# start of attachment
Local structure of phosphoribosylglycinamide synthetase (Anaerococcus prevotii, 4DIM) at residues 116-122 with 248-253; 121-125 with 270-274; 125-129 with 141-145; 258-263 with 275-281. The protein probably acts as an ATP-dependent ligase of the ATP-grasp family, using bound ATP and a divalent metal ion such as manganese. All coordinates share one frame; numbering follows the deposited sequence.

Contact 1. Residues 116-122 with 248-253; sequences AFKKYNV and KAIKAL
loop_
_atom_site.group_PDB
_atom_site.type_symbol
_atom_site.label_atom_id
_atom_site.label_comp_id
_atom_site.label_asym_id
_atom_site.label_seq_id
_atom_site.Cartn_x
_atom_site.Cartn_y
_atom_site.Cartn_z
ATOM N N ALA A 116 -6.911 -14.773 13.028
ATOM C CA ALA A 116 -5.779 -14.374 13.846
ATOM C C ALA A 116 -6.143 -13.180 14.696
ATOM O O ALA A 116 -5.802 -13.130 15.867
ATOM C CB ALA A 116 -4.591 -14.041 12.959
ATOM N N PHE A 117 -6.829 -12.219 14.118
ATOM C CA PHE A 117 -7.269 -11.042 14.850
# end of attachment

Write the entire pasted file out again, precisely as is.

Local structure of phosphoribosylglycinamide synthetase (Anaerococcus prevotii, 4DIM) at residues 116-122 with 248-253; 121-125 with 270-274; 125-129 with 141-145; 258-263 with 275-281. The protein probably acts as an ATP-dependent ligase of the ATP-grasp family, using bound ATP and a divalent metal ion such as manganese. All coordinates share one frame; numbering follows the deposited sequence.

Contact 1. Residues 116-122 with 248-253; sequences AFKKYNV and KAIKAL
loop_
_atom_site.group_PDB
_atom_site.type_symbol
_atom_site.label_atom_id
_atom_site.label_comp_id
_atom_site.label_asym_id
_atom_site.label_seq_id
_atom_site.Cartn_x
_atom_site.Cartn_y
_atom_site.Cartn_z
ATOM N N ALA A 116 -6.911 -14.773 13.028
ATOM C CA ALA A 116 -5.779 -14.374 13.846
ATOM C C ALA A 116 -6.143 -13.180 14.696
ATOM O O ALA A 116 -5.802 -13.130 15.867
ATOM C CB ALA A 116 -4.591 -14.041 12.959
ATOM N N PHE A 117 -6.829 -12.219 14.118
ATOM C CA PHE A 117 -7.269 -11.042 14.850